Gray’s listing adds to the many accolades she has received for her unwavering thought leadership on public health research – in 2017, she was the only South African to be selected for Time magazine’s prestigious 100 most influential people in the world. Gray has been instrumental in researching the prevention of mother-to-child transmission (PMTCT) of HIV and her work in a PETRA (PErinatal TRAnsmission) study, helped establish South Africa as a global research player in the field.
According to her, being recognised as a leader among other notable women in the continent, is truly an honour. She also added that the recognition of women’s leadership role in various sectors signals great progress in the fight for a more transformed and gender inclusive cultures both in business and the society at large.
“Although a lot still needs to be done, this is comforting considering that for the longest of time, women have been underestimated and undercounted as key role-players in key sectors,” said Gray.
She added that although women make up more than half of graduates in the medical and life sciences and 70% of the global health workforce, they still remain vastly under-represented at senior levels. “However, as the SAMRC we pride ourselves in changing the face of science in South Africa – we recently launched seven new Extramural Research Units (EMUs) – six of which are led by women, bringing to a total of 47% of our senior management team being women”, concluded Gray.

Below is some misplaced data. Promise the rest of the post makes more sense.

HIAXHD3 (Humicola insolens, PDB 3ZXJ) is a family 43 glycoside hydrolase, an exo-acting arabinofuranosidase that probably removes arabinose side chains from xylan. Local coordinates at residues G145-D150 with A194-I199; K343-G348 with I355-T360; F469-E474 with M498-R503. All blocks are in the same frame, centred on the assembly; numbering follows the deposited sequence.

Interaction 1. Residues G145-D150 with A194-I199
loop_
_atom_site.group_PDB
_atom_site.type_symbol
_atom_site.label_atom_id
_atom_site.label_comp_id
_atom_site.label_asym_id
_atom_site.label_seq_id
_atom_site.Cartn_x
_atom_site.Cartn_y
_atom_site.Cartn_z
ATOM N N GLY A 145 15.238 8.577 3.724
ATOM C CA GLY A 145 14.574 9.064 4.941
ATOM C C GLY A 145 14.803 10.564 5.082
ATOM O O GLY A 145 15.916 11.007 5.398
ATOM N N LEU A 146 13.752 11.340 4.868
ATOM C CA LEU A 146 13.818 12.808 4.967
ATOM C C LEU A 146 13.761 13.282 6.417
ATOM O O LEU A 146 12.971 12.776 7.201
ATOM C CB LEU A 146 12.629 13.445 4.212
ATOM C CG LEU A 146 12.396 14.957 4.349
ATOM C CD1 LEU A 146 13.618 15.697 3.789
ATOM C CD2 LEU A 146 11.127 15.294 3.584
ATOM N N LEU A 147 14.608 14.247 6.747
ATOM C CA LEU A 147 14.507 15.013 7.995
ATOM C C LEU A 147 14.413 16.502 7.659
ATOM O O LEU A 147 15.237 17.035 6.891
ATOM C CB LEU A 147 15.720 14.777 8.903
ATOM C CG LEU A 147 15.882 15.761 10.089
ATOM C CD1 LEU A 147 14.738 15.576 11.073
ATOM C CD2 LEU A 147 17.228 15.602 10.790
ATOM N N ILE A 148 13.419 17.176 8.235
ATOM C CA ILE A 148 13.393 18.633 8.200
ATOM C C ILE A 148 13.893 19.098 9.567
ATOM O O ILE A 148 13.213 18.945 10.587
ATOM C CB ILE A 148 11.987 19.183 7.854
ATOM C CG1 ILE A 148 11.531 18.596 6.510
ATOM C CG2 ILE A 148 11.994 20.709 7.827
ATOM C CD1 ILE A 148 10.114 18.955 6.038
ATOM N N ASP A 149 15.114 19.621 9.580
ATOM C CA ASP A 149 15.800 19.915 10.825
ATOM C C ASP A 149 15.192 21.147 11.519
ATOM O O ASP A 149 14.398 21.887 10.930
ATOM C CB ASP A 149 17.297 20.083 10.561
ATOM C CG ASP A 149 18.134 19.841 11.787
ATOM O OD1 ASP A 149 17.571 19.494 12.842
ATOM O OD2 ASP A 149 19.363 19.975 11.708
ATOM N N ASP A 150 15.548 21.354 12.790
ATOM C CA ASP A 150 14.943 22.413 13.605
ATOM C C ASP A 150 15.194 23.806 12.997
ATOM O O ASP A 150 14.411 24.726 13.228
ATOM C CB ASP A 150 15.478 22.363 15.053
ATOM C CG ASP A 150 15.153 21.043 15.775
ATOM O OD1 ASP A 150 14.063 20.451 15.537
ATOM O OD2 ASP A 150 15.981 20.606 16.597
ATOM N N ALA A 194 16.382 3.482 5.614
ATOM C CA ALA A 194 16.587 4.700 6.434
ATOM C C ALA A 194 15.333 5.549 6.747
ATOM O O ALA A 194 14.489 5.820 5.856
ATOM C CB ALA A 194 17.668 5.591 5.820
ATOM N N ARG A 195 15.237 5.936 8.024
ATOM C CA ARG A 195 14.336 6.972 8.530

Professor Gray shares the prestigious list with giants such as Dr Graça Machel who is a renowned politician, activist, and humanitarian from Mozambique; former South African public protector, Dr Thuli Madonsela; Charlize Theron, a Hollywood-based South African actress and Prof Mamokgethi Phakeng, a South African professor of mathematics education and vice-chancellor of the University of Cape Town, to mention a few.
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